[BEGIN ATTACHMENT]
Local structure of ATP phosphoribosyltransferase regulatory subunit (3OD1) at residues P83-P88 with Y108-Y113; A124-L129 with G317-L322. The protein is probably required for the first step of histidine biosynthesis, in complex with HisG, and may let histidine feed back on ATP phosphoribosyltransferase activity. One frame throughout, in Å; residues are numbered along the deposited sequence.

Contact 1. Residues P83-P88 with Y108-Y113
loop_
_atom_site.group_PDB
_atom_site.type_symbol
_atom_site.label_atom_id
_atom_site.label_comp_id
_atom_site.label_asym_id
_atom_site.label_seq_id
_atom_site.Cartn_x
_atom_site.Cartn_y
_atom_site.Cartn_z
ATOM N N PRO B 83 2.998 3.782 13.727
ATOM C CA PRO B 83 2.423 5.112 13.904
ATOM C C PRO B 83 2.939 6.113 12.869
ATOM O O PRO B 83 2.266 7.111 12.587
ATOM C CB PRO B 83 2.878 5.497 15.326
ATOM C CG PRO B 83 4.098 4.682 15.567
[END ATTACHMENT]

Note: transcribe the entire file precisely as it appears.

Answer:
Local structure of ATP phosphoribosyltransferase regulatory subunit (3OD1) at residues P83-P88 with Y108-Y113; A124-L129 with G317-L322. The protein is probably required for the first step of histidine biosynthesis, in complex with HisG, and may let histidine feed back on ATP phosphoribosyltransferase activity. One frame throughout, in Å; residues are numbered along the deposited sequence.

Contact 1. Residues P83-P88 with Y108-Y113
loop_
_atom_site.group_PDB
_atom_site.type_symbol
_atom_site.label_atom_id
_atom_site.label_comp_id
_atom_site.label_asym_id
_atom_site.label_seq_id
_atom_site.Cartn_x
_atom_site.Cartn_y
_atom_site.Cartn_z
ATOM N N PRO B 83 2.998 3.782 13.727
ATOM C CA PRO B 83 2.423 5.112 13.904
ATOM C C PRO B 83 2.939 6.113 12.869
ATOM O O PRO B 83 2.266 7.111 12.587
ATOM C CB PRO B 83 2.878 5.497 15.326
ATOM C CG PRO B 83 4.098 4.682 15.567